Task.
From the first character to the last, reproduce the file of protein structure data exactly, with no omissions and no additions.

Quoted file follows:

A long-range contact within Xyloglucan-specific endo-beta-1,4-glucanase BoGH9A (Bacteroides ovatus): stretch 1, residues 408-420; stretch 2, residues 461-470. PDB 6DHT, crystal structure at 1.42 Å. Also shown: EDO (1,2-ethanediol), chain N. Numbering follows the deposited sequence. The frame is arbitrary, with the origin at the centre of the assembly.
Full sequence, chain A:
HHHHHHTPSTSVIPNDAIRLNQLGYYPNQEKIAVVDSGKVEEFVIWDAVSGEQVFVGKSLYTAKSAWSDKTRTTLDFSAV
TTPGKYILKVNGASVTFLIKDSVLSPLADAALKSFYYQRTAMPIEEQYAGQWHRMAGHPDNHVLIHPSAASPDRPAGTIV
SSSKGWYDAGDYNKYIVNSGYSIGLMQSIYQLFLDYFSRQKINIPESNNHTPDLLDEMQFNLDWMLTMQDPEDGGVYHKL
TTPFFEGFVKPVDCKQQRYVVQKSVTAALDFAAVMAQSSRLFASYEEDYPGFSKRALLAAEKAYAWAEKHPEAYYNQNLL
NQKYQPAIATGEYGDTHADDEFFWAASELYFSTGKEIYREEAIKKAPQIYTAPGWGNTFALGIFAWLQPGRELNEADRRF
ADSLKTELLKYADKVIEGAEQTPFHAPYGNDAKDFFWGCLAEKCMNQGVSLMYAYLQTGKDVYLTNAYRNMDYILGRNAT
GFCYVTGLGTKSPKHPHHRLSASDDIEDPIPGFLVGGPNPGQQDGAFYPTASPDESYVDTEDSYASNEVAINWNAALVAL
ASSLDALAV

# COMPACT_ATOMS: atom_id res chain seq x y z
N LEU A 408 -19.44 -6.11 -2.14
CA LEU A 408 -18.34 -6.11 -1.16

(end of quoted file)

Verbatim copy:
A long-range contact within Xyloglucan-specific endo-beta-1,4-glucanase BoGH9A (Bacteroides ovatus): stretch 1, residues 408-420; stretch 2, residues 461-470. PDB 6DHT, crystal structure at 1.42 Å. Also shown: EDO (1,2-ethanediol), chain N. Numbering follows the deposited sequence. The frame is arbitrary, with the origin at the centre of the assembly.
Full sequence, chain A:
HHHHHHTPSTSVIPNDAIRLNQLGYYPNQEKIAVVDSGKVEEFVIWDAVSGEQVFVGKSLYTAKSAWSDKTRTTLDFSAV
TTPGKYILKVNGASVTFLIKDSVLSPLADAALKSFYYQRTAMPIEEQYAGQWHRMAGHPDNHVLIHPSAASPDRPAGTIV
SSSKGWYDAGDYNKYIVNSGYSIGLMQSIYQLFLDYFSRQKINIPESNNHTPDLLDEMQFNLDWMLTMQDPEDGGVYHKL
TTPFFEGFVKPVDCKQQRYVVQKSVTAALDFAAVMAQSSRLFASYEEDYPGFSKRALLAAEKAYAWAEKHPEAYYNQNLL
NQKYQPAIATGEYGDTHADDEFFWAASELYFSTGKEIYREEAIKKAPQIYTAPGWGNTFALGIFAWLQPGRELNEADRRF
ADSLKTELLKYADKVIEGAEQTPFHAPYGNDAKDFFWGCLAEKCMNQGVSLMYAYLQTGKDVYLTNAYRNMDYILGRNAT
GFCYVTGLGTKSPKHPHHRLSASDDIEDPIPGFLVGGPNPGQQDGAFYPTASPDESYVDTEDSYASNEVAINWNAALVAL
ASSLDALAV

# COMPACT_ATOMS: atom_id res chain seq x y z
N LEU A 408 -19.44 -6.11 -2.14
CA LEU A 408 -18.34 -6.11 -1.16